Facebook Website Bio Latest News State Forms Photo Gallery Contact
The Latest News from Your State Representative
Please do not reply to this e-mail, as I am unable to respond to messages sent to this address. You can contact me directly at vgaydos@pahousegop.com or here.
Pennsylvanians should never have to deal with the consequences of one branch of government dictating the civil liberties of its citizens. However, Gov. Tom Wolf’s recently vetoed a bill that would limit government’s intrusion into people’s lives.

The bill the governor nixed was Senate Bill 618. I voted in support of the legislation that would have preserved medical freedoms for Pennsylvanians by prohibiting the use of vaccine passports and narrowing the powers of the Department of Health. Wolf’s actions mean our health care privacy remains at risk.

Senate Bill 618 would have prohibited a school district, institution of higher education or other government entity from requiring proof of a COVID-19 vaccination to use a service, enter a building or undertake an activity. Institutions of higher education would include a post-secondary institution that receives state funds, including funds from the Pennsylvania Higher Education Assistance Agency (PHEAA).

The bill also would have prohibited the expenditure of tax dollars to create an electronic vaccine tracking system.

Finally, the bill would have narrowed the authority of the secretary of Health relating to issues under the Disease Prevention and Control Act.

I will continue to work to protect the lives and livelihoods of Pennsylvanians and ensure state residents are not negatively impacted by government overstepping its bounds.

Valerie Gaydos
Gaydos Announces Grants Awarded to Fire, EMS Companies in the 44th District

First responders need funding to do their jobs at peak efficiency. Rep. Gaydos is pleased to announce that fire and ambulance companies in the 44th District will collectively receive nearly $111,000 in state grants through the Fire Company and Emergency Medical Service Grant Program.

The following received grants in the district.
  •   Aleppo Township Volunteer Fire Company - $12,411.
  •   Big Sewickley Creek Volunteer Fire Department - $12,411.
  •   Cochran Hose Company Inc. - $14,907.
  •   Crescent Township Volunteer Fire Department - $12,590.
  •   Imperial Volunteer Fire Department - $14,016
  •   North Fayette Township Volunteer Fire Department - $13,481.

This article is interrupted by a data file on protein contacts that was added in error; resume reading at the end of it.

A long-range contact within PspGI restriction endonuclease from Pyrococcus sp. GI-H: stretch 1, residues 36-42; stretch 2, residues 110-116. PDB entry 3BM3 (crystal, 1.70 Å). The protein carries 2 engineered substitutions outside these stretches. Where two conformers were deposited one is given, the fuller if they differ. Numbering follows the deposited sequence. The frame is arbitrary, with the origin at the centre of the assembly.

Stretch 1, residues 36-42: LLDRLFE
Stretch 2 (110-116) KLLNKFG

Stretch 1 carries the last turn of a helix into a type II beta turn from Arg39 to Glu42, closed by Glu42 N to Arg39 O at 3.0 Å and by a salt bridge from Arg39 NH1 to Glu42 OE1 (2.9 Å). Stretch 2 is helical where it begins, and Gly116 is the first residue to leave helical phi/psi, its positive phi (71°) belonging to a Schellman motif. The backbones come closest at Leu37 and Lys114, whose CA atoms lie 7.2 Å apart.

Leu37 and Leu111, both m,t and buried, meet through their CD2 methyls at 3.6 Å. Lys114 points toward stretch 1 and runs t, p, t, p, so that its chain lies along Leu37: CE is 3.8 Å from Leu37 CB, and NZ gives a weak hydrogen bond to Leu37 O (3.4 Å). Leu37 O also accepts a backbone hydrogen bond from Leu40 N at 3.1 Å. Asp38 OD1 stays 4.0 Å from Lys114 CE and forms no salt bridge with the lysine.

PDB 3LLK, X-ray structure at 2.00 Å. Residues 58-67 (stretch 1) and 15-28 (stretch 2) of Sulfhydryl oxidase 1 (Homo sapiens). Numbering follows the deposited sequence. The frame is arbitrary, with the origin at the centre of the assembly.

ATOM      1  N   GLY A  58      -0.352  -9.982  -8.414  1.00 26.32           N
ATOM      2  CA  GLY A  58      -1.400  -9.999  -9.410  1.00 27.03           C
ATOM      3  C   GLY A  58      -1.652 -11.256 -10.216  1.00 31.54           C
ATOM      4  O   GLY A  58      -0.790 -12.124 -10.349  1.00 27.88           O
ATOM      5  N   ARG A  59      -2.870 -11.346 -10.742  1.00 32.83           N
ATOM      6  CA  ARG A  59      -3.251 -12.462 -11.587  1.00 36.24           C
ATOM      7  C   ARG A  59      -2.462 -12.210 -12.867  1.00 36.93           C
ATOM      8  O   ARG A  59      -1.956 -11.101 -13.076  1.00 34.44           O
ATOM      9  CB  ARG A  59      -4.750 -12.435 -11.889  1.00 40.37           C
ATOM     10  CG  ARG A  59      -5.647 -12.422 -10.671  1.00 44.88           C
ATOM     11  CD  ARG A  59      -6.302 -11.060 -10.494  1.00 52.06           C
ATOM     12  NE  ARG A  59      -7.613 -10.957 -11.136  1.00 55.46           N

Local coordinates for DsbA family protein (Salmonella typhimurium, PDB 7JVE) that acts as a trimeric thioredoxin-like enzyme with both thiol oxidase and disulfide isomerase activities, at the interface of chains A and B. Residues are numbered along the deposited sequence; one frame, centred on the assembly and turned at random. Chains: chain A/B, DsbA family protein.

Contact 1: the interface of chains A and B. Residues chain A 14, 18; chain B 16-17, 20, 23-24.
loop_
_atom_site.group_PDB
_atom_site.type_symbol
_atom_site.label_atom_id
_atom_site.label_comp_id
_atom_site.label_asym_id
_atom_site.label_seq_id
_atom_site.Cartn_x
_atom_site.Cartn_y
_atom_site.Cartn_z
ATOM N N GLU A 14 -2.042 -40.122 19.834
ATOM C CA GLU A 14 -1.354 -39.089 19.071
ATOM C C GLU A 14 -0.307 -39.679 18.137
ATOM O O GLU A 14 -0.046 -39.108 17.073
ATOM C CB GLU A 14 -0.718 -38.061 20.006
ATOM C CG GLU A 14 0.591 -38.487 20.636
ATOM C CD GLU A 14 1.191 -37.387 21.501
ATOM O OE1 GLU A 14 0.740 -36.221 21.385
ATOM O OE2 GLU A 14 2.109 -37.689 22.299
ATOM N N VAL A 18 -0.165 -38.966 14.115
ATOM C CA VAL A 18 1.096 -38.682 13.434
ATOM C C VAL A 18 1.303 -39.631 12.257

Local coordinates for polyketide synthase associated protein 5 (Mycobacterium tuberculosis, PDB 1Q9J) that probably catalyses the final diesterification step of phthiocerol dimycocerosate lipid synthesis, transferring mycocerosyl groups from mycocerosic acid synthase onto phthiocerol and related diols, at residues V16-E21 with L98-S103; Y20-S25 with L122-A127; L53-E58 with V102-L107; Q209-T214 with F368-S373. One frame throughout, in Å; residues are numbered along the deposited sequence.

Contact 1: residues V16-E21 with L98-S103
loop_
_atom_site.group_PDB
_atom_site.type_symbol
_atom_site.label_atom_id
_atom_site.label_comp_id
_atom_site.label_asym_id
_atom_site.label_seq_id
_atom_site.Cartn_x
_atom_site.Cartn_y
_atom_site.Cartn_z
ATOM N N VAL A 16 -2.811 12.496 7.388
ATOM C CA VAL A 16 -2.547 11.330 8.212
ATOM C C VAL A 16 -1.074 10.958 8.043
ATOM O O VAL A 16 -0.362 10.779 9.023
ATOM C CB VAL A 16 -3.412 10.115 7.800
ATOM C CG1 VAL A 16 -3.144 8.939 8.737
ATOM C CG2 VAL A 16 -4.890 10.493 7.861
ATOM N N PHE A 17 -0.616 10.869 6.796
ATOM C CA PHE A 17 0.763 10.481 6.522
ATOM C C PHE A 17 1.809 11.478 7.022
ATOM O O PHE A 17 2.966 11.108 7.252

•   Ohio Township Volunteer Fire Company of Allegheny County - $13,124.
  •   Quaker Valley Ambulance Authority EMS - $8,993.
  •   Valley Ambulance Authority EMS - $8,993.
PA Budget Matters to You! How We are Planning for the Future

In late June, Rep. Gaydos and her colleagues from the General Assembly passed and the governor signed the 2021-22 state budget into law. Over the next couple weeks, Gaydos will share more details about the plan and how it meets today’s needs while also planning for the future.

This year’s budget directed $2.6 billion into the state’s Rainy Day Fund. This is the state’s equivalent of a family’s savings account, meant to help all Pennsylvanians weather short-term economic slowdowns by using these funds to meet our obligations rather than turning to taxpayers to send more of their hard-earned money to Harrisburg. It brings the balance in the Rainy Day Fund to a historic $2.87 billion.

The budget also preserves $5 billion in federal relief funds to be used in future budgets. While there were many calls to spend all of this money, we are facing a lot of uncertainty in our economy in the coming years. The various rounds of federal stimulus money distributed last year and earlier this year resulted in higher-than-expected revenues for the state but income taxes were flat, meaning people were spending stimulus dollars but not increasing their earnings. That points to potential trouble ahead. It’s important to use this money wisely to protect against higher taxes or drastic cuts in the years to come.

Learn more about the budget here.
Gaydos Supports Our Farmers

Agriculture remains the state’s top industry, but our farmers continue to face challenges in keeping their operations financially viable. A new law aims to help those farmers who choose to diversify through agritourism.

Act 27 of 2021, formerly House Bill 101, will provide limited civil liability protections to farmers who open their operations to the public for a fee. Agritourism activities may include things like farm markets, pick-your-own produce, corn mazes, petting zoos, hayrides and farm tours. It’s a great way to educate people about where their food comes from and allows our farmers to continue to put food on our tables.